Monday, October 7, 2013


EMPLOYEES OF NAR-MAN'S TAILORING, working overtime on Christmas Eve, 1948. The shop, established by Narciso Mangune of San Simon in 1932, was located along Azcarraga, cor. Misericordia St.

As a child, my clothes were almost always ready-to-wear, bought off-the-rack from bazaars and clothing shops that abound along Plaridel St. in Angeles. I and my brothers wore basic short pants in khaki, black and navy blue, which we matched either with a T-shirt or a hand-me-down polo salvaged from my Manila cousins. All other clothing pieces were sewn by my multi-skilled Mother who was quite handy with a sewing machine.

 By the time I got to high school, it was obvious that I needed better, more tailored clothes; beyond uniforms, I needed appropriate fashions for our teen socials, school activities like class parties and proms. So, my Mother sent me and my brothers off to a tailor in Angeles—Cong Peter—who had a shop right in his ramshackle house, just across Sacred Heart Seminary.

 For the longest time, Cong Peter designed and dressed us up in the latest styles of the day—from funky denim bell bottoms, bodyfit long sleeved shirts with standing collars, to snazzy gabardine coats that were perfect for our more formal senior prom. He was a master cutter par excellence, so much so that he found employment in Saudi, which left us briefly distressed. Where do we go now for our next set of clothes.

 Fortunately, every Pampanga town has many “sastres” of repute, known for their keen fashion sense as well as expertise in cutting and sewing. Before Cong Peter, there was a long line of master tailors who excelled in their trade and earned fame and fortune not only in their towns, but beyond the borders of Pampanga.

 In the peacetime years, young men of Minalin would hie off to Simon;s Tailoring, operated by master cutter, Martin Santos. For style-conscious Fernandinos, only the shops of Elpidio David (David and Fashion Tailoring), C. Hugo Gentleman’s Tailor Modernist and Vivencio Salas would do. Magaleños went to Narciso Suing’s “Gentlemen’s Tailor”to have their fittings while in Masantol, it was the “Sastreria de Julian Usi”.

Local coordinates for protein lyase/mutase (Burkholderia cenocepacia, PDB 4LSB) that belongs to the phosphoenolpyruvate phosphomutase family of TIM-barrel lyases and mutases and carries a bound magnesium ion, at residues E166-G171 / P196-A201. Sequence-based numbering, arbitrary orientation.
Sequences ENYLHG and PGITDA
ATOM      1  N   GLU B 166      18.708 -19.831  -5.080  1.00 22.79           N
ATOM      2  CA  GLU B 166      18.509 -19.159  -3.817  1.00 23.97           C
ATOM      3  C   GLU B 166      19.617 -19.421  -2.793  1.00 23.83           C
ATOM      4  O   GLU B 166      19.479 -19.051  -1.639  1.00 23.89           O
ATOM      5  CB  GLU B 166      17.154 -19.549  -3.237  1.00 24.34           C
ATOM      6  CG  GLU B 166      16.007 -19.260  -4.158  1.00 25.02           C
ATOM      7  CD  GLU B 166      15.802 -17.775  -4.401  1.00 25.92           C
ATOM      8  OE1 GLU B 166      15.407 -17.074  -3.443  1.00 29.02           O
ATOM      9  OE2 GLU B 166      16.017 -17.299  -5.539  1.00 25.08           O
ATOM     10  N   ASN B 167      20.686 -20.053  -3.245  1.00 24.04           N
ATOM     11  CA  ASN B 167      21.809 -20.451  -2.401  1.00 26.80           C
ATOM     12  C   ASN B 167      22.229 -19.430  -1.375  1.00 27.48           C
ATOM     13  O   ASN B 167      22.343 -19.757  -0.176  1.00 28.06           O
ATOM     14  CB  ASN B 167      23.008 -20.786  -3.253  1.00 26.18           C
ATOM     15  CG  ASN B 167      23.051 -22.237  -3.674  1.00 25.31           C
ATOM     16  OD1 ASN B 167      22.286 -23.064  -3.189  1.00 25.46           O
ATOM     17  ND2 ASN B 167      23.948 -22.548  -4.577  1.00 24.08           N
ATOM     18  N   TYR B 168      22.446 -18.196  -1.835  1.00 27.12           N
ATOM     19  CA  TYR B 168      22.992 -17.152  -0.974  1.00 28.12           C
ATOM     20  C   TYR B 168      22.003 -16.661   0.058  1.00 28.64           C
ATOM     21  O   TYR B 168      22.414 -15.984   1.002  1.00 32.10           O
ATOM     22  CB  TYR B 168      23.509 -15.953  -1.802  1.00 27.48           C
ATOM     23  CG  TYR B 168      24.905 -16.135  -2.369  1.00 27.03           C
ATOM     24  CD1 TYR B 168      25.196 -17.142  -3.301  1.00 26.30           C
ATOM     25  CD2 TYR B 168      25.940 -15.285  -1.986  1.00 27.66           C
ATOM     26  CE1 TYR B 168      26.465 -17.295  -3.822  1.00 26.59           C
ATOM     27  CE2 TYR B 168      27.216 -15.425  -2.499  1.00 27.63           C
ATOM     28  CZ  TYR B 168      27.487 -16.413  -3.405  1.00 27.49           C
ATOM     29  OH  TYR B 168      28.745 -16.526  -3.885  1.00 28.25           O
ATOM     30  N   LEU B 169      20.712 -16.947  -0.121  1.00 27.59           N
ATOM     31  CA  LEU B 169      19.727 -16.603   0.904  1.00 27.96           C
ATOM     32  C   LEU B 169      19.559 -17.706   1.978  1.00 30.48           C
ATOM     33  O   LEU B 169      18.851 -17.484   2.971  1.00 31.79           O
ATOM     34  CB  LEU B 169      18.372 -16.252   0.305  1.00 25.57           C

More enterprising Kapampangan tailors set their sights on the big city of Manila, which had a bigger, more sophisticated and therefore more moneyed clientele. Narciso Mangune of San Simon set up his “NAR-MAN’’s Tailoring” along Azcarraga corner Misericordia, in 1932, armed with a vow to his customers: “Nung bisa kang lunto maticdi at calang alangan lalu na qñg sociedad, ipatai yu ing quecong imalan qñg cabalitan a sastreria NAR-MAN’s. Sane ya at biasang taluqui qñg macapanaun a moda” (If you like to look dashing and without any awkward feeling in society, have your clothes sewn by the well-known NAR-MAN’s Tailoring. It is experienced and is up-to-date with the current fashions of the day).

 From Sasmuan, master cutter Jose S. Galang managed his own Galang Tailoring along 1122 Rizal Avenue. Just 5 stalls away was Alviz Tailoring, whose “clothing perfections” won First Prize at the 1933 Manila Carnival. Further down the road was Cura’s Tailoring, operated by I.D. Cura; it had a branch at Maria Clara St. Angel S. Domingo opened “The New York Modern Tailoring”at 1000 Magdalena St., Trozo in Tondo. His cabalen, P.S. Domingo, had his along busy Azcarraga (now C.M. Recto), fronting A. Rivera. Both came from Mexico.

 Lopez Tailoring, operated by a certain T.S. Lopez in Escolta enticed its customers with its time-honored philosophy: “Success is not’s perseverance and personal appearance. Wear custom made-to-measure clothes and have personal comfort and distinctive style”.

 The most impressive credentials seem to belong to Lorenzo V. Beltran, who owned and operated “Beltran’s Tailoring” on Echague. Beltran described himself as a “Sartorial Designer”, with over 18 years of experience in the tailoring profession. A Business Administration degree holder from the University of Manila, Beltran also bannered in his ads that he has travelled abroad for 3 year, and is one of the most up-to-date tailors in the city of Manila. The shop’s specialty was the “Evening Press”.

 In recent years, more famous Kapampangan-owned tailoring shops include Toppers of Manila, which was founded by Atty. Amado Carlos of Apalit. In the 70s, it was one of the leading men’s wear chain in the country, specializing in suits done in 24 hours, dress pants, vests, coats and barongs. It still is in operation today, with its main office in Quezon City.

 Fashion styles these days tend to be more casual, informal and laidback. Before, gentlemen shoppers would walk the Escolta strip in white Americana cerrada and straw hat while young Filipino swains dressed for the afternoon paseo at Luneta in smart sharkskin coats and tie. The demand for such styles may have waned, but tailoring shops continue to thrive in Pampanga towns, capturing a niche market of customers who want more than just signature brands—but accurate measurements, perfect fit, personalized, friendly service—all at an affordable price. Practicality—like quality-- never goes out of style.

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